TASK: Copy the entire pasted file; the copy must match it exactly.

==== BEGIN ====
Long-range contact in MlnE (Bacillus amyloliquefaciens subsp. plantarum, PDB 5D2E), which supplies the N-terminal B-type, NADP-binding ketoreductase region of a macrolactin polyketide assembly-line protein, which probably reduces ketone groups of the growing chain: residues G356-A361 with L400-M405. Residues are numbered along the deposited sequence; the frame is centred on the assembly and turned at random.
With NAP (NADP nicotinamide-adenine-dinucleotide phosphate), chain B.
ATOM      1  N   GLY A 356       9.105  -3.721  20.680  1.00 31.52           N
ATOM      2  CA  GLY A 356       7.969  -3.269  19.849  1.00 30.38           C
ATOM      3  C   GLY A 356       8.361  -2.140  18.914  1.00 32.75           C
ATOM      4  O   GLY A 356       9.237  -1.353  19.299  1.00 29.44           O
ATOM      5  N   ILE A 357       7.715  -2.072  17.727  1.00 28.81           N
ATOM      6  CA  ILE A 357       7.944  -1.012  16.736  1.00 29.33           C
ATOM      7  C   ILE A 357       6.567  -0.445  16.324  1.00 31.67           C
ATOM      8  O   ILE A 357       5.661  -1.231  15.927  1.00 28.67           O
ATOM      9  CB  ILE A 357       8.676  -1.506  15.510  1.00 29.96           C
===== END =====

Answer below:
Long-range contact in MlnE (Bacillus amyloliquefaciens subsp. plantarum, PDB 5D2E), which supplies the N-terminal B-type, NADP-binding ketoreductase region of a macrolactin polyketide assembly-line protein, which probably reduces ketone groups of the growing chain: residues G356-A361 with L400-M405. Residues are numbered along the deposited sequence; the frame is centred on the assembly and turned at random.
With NAP (NADP nicotinamide-adenine-dinucleotide phosphate), chain B.
ATOM      1  N   GLY A 356       9.105  -3.721  20.680  1.00 31.52           N
ATOM      2  CA  GLY A 356       7.969  -3.269  19.849  1.00 30.38           C
ATOM      3  C   GLY A 356       8.361  -2.140  18.914  1.00 32.75           C
ATOM      4  O   GLY A 356       9.237  -1.353  19.299  1.00 29.44           O
ATOM      5  N   ILE A 357       7.715  -2.072  17.727  1.00 28.81           N
ATOM      6  CA  ILE A 357       7.944  -1.012  16.736  1.00 29.33           C
ATOM      7  C   ILE A 357       6.567  -0.445  16.324  1.00 31.67           C
ATOM      8  O   ILE A 357       5.661  -1.231  15.927  1.00 28.67           O
ATOM      9  CB  ILE A 357       8.676  -1.506  15.510  1.00 29.96           C